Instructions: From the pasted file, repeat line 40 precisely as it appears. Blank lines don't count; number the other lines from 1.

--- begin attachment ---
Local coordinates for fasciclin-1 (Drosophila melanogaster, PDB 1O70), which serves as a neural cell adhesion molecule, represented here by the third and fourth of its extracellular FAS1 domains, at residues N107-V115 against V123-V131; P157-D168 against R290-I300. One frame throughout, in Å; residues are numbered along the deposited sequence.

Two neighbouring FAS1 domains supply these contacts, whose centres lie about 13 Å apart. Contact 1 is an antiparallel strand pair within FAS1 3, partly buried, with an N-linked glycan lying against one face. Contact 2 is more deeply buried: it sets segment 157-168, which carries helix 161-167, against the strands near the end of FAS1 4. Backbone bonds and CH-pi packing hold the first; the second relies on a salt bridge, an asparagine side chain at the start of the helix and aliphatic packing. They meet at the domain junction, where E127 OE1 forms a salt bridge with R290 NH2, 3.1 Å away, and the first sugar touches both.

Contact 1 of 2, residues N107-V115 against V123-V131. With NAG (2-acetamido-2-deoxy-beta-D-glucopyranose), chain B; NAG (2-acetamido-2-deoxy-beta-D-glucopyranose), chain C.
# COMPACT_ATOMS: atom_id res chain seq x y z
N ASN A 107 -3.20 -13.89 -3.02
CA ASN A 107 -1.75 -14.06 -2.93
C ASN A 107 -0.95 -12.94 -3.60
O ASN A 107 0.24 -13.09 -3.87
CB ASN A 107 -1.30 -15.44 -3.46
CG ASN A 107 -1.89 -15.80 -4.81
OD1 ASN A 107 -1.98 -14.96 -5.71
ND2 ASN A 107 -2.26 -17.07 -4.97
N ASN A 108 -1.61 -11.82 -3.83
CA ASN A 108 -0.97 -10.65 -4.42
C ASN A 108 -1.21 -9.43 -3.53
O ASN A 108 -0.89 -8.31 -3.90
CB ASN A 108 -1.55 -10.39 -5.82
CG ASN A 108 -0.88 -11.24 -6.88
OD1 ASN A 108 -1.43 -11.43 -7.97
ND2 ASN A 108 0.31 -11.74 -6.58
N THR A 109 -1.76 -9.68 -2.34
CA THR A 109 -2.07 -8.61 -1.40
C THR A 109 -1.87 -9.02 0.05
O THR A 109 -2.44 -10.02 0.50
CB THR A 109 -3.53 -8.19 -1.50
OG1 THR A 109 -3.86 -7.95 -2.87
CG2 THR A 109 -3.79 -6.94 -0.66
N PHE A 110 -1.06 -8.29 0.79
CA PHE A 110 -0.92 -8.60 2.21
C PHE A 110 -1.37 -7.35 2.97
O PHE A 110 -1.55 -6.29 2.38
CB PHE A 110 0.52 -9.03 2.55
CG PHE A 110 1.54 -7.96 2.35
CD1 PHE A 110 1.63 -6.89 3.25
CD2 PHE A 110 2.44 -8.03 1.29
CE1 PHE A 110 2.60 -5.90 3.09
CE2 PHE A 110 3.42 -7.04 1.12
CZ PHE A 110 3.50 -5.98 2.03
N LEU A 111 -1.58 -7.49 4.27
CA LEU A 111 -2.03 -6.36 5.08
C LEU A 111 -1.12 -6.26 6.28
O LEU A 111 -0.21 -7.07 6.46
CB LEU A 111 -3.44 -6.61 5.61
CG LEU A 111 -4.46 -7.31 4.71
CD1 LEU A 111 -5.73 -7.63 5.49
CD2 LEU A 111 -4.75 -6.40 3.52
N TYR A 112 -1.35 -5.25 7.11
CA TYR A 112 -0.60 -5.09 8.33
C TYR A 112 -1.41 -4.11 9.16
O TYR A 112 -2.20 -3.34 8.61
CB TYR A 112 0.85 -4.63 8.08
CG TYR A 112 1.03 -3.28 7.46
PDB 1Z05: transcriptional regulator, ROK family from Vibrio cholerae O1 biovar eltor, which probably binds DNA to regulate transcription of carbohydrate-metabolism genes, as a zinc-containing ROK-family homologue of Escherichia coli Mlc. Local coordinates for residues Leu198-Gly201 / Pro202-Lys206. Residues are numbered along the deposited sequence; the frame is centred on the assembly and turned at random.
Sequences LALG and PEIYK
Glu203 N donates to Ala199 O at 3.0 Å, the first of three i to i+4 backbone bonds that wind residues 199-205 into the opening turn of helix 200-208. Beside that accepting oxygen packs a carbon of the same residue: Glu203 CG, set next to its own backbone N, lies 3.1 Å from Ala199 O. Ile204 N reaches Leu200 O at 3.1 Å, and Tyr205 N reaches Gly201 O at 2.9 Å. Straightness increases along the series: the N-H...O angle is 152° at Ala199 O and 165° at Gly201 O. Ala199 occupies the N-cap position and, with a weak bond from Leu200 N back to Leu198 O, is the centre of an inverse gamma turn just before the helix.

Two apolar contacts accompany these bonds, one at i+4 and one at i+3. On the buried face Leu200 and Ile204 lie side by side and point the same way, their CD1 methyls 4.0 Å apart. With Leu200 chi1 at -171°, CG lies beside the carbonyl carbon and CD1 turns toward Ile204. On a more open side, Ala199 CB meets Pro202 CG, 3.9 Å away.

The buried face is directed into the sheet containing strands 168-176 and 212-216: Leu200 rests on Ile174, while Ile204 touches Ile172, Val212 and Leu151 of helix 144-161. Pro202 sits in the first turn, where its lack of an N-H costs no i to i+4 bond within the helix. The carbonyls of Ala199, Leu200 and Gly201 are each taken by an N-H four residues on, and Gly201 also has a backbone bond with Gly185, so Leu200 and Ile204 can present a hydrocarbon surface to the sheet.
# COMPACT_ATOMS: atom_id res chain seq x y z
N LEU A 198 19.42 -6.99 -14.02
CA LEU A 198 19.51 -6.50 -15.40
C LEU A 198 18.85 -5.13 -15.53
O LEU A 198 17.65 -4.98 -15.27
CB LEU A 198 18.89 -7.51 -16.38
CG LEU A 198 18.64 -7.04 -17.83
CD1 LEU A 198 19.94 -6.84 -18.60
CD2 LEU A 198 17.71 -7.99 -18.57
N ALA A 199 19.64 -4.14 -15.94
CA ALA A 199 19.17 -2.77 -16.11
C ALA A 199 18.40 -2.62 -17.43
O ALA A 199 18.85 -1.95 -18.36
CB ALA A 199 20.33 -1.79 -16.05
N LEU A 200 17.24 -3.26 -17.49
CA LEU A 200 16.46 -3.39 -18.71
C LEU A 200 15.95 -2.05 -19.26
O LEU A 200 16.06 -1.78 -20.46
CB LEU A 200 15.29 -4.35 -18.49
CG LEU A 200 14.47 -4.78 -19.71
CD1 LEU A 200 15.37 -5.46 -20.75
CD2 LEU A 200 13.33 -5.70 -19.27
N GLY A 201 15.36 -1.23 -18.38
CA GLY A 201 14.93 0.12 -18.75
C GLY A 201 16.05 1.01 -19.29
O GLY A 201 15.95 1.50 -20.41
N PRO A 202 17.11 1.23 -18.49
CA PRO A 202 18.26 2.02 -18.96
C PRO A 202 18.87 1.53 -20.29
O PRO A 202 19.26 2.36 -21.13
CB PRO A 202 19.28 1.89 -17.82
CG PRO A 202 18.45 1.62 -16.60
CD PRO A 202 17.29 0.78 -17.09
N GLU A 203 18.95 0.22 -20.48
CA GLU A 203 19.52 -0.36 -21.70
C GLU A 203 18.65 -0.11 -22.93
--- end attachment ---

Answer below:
CA LEU A 111 -2.03 -6.36 5.08